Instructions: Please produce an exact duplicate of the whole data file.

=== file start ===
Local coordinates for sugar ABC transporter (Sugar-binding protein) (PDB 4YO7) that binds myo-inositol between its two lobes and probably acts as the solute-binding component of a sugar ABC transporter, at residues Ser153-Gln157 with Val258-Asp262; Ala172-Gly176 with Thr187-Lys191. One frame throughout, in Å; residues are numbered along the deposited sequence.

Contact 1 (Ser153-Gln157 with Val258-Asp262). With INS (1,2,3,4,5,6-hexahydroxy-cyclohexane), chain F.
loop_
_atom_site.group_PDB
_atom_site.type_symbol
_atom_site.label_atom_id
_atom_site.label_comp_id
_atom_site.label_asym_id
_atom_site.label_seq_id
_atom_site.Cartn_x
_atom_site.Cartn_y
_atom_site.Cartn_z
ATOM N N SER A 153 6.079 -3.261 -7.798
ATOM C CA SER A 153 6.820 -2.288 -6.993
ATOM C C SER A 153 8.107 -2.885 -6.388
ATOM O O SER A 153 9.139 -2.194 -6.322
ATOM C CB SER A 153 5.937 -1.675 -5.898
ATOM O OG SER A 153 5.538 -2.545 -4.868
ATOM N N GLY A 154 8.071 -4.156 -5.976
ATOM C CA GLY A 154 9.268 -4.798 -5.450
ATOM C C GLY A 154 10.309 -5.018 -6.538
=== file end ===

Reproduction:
Local coordinates for sugar ABC transporter (Sugar-binding protein) (PDB 4YO7) that binds myo-inositol between its two lobes and probably acts as the solute-binding component of a sugar ABC transporter, at residues Ser153-Gln157 with Val258-Asp262; Ala172-Gly176 with Thr187-Lys191. One frame throughout, in Å; residues are numbered along the deposited sequence.

Contact 1 (Ser153-Gln157 with Val258-Asp262). With INS (1,2,3,4,5,6-hexahydroxy-cyclohexane), chain F.
loop_
_atom_site.group_PDB
_atom_site.type_symbol
_atom_site.label_atom_id
_atom_site.label_comp_id
_atom_site.label_asym_id
_atom_site.label_seq_id
_atom_site.Cartn_x
_atom_site.Cartn_y
_atom_site.Cartn_z
ATOM N N SER A 153 6.079 -3.261 -7.798
ATOM C CA SER A 153 6.820 -2.288 -6.993
ATOM C C SER A 153 8.107 -2.885 -6.388
ATOM O O SER A 153 9.139 -2.194 -6.322
ATOM C CB SER A 153 5.937 -1.675 -5.898
ATOM O OG SER A 153 5.538 -2.545 -4.868
ATOM N N GLY A 154 8.071 -4.156 -5.976
ATOM C CA GLY A 154 9.268 -4.798 -5.450
ATOM C C GLY A 154 10.309 -5.018 -6.538